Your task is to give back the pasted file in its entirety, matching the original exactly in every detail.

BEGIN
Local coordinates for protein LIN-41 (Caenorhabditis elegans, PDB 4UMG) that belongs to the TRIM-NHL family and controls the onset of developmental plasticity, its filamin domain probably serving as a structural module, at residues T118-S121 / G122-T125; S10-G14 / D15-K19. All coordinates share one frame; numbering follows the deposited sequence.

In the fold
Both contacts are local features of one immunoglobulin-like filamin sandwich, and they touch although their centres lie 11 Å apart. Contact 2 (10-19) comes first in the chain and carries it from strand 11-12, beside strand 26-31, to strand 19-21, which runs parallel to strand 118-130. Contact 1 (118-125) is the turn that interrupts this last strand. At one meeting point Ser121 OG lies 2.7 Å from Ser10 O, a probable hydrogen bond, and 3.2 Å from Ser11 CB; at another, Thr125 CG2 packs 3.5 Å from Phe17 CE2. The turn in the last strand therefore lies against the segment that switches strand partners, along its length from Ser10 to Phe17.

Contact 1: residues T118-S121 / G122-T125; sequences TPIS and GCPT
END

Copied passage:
Local coordinates for protein LIN-41 (Caenorhabditis elegans, PDB 4UMG) that belongs to the TRIM-NHL family and controls the onset of developmental plasticity, its filamin domain probably serving as a structural module, at residues T118-S121 / G122-T125; S10-G14 / D15-K19. All coordinates share one frame; numbering follows the deposited sequence.

In the fold
Both contacts are local features of one immunoglobulin-like filamin sandwich, and they touch although their centres lie 11 Å apart. Contact 2 (10-19) comes first in the chain and carries it from strand 11-12, beside strand 26-31, to strand 19-21, which runs parallel to strand 118-130. Contact 1 (118-125) is the turn that interrupts this last strand. At one meeting point Ser121 OG lies 2.7 Å from Ser10 O, a probable hydrogen bond, and 3.2 Å from Ser11 CB; at another, Thr125 CG2 packs 3.5 Å from Phe17 CE2. The turn in the last strand therefore lies against the segment that switches strand partners, along its length from Ser10 to Phe17.

Contact 1: residues T118-S121 / G122-T125; sequences TPIS and GCPT